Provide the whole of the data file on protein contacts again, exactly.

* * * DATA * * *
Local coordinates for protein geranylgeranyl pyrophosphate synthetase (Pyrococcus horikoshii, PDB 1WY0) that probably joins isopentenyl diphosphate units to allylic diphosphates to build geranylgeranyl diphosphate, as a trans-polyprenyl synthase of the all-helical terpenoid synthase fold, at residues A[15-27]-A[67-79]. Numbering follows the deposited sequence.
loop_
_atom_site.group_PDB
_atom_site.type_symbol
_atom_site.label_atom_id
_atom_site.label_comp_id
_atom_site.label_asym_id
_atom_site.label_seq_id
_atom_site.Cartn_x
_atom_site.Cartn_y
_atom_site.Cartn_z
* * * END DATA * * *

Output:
Local coordinates for protein geranylgeranyl pyrophosphate synthetase (Pyrococcus horikoshii, PDB 1WY0) that probably joins isopentenyl diphosphate units to allylic diphosphates to build geranylgeranyl diphosphate, as a trans-polyprenyl synthase of the all-helical terpenoid synthase fold, at residues A[15-27]-A[67-79]. Numbering follows the deposited sequence.
loop_
_atom_site.group_PDB
_atom_site.type_symbol
_atom_site.label_atom_id
_atom_site.label_comp_id
_atom_site.label_asym_id
_atom_site.label_seq_id
_atom_site.Cartn_x
_atom_site.Cartn_y
_atom_site.Cartn_z